The rest of the devices? While many of the brands I own appear in the Homey app, the specific devices I own from those brands do not.
Take Nanoleaf, for example. All of the non-traditionally shaped Nanoleaf lights show up; the triangles, hexagons, and lines are there. The regular Nanoleaf bulb and smart lights, though? Nope. Again, that could be a Matter problem, as they support the new standard. But not even the older Nanoleaf Essentials are available in the Homey app. The same goes for my Meross Garage Door opener.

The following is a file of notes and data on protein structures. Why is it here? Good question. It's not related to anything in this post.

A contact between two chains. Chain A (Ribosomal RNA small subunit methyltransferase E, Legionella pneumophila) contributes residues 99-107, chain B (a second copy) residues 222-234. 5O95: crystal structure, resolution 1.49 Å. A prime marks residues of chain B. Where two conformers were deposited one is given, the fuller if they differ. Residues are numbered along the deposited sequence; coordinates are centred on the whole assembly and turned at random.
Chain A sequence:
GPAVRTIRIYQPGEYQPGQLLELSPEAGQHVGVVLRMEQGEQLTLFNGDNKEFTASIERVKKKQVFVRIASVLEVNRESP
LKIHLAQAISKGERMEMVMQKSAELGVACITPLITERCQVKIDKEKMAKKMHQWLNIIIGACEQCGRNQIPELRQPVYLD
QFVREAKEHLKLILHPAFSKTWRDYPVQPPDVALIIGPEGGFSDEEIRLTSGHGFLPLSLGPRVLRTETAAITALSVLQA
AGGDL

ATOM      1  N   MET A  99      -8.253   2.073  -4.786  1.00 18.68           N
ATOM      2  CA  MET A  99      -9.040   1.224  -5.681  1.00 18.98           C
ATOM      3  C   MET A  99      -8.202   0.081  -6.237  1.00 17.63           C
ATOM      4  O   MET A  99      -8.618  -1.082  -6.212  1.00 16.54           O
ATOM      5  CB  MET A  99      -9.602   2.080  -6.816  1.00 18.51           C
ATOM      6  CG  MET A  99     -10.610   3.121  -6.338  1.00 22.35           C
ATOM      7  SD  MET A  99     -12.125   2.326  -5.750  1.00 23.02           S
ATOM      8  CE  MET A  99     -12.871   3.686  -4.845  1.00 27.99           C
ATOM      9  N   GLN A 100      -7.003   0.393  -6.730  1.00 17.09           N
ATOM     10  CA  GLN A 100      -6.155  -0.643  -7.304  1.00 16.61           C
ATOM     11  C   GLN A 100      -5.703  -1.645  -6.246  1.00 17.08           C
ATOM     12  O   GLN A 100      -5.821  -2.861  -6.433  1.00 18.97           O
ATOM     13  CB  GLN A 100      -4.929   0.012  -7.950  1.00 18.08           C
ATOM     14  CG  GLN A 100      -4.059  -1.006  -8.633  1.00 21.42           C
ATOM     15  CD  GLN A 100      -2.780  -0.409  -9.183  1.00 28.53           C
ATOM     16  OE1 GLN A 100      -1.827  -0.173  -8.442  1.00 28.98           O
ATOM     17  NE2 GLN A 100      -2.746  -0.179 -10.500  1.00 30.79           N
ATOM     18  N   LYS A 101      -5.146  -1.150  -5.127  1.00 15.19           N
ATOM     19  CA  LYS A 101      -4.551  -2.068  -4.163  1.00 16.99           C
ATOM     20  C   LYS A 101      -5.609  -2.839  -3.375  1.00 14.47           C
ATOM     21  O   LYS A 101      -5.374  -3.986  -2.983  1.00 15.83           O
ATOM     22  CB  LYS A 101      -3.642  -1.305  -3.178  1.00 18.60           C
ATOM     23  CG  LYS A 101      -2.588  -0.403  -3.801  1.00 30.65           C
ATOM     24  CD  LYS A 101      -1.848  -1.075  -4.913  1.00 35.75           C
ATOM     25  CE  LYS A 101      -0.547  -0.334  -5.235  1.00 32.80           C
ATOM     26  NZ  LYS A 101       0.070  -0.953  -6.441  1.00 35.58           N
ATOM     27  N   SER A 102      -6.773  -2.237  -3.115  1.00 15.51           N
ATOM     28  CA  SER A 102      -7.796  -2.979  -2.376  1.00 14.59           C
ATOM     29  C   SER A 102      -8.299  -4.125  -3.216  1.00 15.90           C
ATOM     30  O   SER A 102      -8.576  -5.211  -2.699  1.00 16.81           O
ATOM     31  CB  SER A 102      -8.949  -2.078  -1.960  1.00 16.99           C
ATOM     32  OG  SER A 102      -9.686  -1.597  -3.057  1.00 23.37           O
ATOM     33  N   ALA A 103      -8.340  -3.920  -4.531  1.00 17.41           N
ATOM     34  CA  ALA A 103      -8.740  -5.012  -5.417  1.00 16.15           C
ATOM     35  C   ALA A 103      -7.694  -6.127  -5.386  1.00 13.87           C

My Schlage Encode Wi-Fi lock does appear in the Homey app. Unfortunately, when I follow the process to add the lock and sign in with my Schlage credentials, the Homey Bridge says, “No devices found.” I got farther with our Govee Wi-Fi kettle, but instead of “no devices found,” the Govee integration returned an error message.
My one non-Matter smart plug is a Cync by GE product. There’s no integration for that product line in Homey yet. And although Ecobee is a supported Homey brand, the only compatible devices in the app are the Ecobee 3 Lite and Ecobee Room Sensor. I have the Ecobee Thermostat Premium and a newer sensor, so it’s a no-go for Homey Pro there, either. Note that I long ago moved away from most Zigbee and all Z-Wave devices. If you have these, you may have better luck with the Pro.